In discussing this topic with peers the Leviticus passage quickly comes up: “If a man lies with a male as with a woman, both of them have committed an abomination; they shall be put to death; their blood is upon them.” – (Leviticus 20:13 NRSV). Proof texting at its finest, and I understand that perspective, but if we focus on one verse in Leviticus why don’t we focus on them all? If anyone is wearing a shirt with two kinds of fabric you are, according to Leviticus, sinning against God. If you eat fat you have sinned (I love fat on a good steak). You will die if you don’t keep your hair in check. You are unclean if you eat seafood or even touch fish without scales. If you go to church within 33 days of giving birth to a son or 66 days after giving birth to a girl, you have sinned against God. Trimming your beard or cutting your sideburns is a sin in Leviticus. Not standing when an older person is near is a sin. Permanently selling land is sinful. I could go on and on and on. Lots of these make absolutely no sense to us, but this is also 2014 and we aren’t Israelites. We live in a totally different context in a totally different time. Just like our ancestors who owned slaves lived in a very different time in a very different context. Thankfully we moved on from that. In fact, one could make a biblical case that slavery is OK. We know today that it is evil, but we have progressed. That’s the point.
We could continue the biblical discussion for years, which we’ve been doing, but that is not the point of this post. People will always disagree on interpretation. That is the nature of the Bible. That is part of the beauty of the text. I am just sharing my own journey in perspective change on this topic. These are our friends. They are our brothers and sisters. Our aunts and uncles. Our parents. Our children. This is our community, our humanity. These are people. This is who they are. Whether you agree with that last statement or not is irrelevant.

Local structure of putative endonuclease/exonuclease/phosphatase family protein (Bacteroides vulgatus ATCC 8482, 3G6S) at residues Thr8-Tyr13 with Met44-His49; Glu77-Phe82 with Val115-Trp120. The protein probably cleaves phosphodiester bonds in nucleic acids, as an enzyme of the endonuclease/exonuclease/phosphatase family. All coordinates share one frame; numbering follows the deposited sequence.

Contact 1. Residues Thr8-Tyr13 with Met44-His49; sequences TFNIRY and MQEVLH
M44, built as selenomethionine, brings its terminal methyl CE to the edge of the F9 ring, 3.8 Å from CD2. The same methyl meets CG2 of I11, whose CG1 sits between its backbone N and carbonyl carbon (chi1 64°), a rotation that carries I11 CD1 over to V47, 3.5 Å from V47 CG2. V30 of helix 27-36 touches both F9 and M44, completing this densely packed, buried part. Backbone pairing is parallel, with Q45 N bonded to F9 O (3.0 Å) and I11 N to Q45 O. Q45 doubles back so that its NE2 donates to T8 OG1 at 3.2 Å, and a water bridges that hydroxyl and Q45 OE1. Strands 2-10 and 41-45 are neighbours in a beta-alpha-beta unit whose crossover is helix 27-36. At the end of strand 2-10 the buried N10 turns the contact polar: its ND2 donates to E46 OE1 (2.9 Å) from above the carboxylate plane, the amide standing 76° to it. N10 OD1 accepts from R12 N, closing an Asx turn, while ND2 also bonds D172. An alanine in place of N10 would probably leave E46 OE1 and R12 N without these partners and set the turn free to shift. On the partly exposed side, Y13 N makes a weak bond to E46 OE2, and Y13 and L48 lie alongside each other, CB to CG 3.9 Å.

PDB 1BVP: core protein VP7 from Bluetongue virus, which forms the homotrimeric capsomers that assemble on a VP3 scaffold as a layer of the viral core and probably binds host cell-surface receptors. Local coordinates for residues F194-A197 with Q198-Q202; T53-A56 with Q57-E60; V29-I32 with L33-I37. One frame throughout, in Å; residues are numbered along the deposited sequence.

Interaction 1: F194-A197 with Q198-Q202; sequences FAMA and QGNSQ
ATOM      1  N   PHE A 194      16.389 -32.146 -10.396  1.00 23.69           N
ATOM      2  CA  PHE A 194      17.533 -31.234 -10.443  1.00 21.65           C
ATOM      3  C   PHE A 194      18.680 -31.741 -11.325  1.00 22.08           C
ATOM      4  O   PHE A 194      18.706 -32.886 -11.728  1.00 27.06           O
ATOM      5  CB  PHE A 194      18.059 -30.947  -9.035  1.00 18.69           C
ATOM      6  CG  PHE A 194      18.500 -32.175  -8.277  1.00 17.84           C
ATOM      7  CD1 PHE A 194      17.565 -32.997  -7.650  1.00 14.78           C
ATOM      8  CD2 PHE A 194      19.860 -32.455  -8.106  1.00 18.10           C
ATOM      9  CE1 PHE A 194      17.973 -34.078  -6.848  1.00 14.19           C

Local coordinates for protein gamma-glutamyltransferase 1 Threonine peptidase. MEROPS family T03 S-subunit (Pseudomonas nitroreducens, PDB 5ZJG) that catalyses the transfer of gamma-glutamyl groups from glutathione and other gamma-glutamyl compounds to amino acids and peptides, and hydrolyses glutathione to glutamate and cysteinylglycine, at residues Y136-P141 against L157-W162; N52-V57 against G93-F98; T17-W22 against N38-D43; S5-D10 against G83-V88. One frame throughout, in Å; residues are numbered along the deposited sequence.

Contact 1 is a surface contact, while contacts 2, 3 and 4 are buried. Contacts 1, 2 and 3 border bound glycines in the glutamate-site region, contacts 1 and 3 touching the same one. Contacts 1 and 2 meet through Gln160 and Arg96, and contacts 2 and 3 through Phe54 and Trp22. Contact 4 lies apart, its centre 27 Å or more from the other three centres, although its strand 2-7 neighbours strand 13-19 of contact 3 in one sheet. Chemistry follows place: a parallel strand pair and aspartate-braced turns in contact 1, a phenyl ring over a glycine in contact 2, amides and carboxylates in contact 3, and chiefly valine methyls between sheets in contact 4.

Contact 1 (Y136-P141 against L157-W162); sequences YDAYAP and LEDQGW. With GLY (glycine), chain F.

Who am I to tell two people who are in love that they cannot share their 401k at retirement? Who am I to say that one cannot receive the life insurance policy of their loved one at death? Who am I to say that two women cannot share the same legal rights my wife and I enjoy? Who am I to say that two men should not raise children together? This is America. This is freedom. These are people. This is love.
I am officially out of the closet. I support love. I support people. I stand with the love that two people share. I am with equal rights for a couple that desperately wants children and desires to take care of each other after their death.
We are moving forward. This will one day no longer be an issue. People on both sides can agree with that. That’s the story of God, though. Progress. Movement. We are headed somewhere. We are headed toward equality.
And so I ask, like my friend who smarted off to the cop, don’t we have anything better to do than argue against people who are in love? Aren’t there other things worthy of our time and desperation? I say so. I say time to move on. Let us be known for our love. Let’s find something better to do.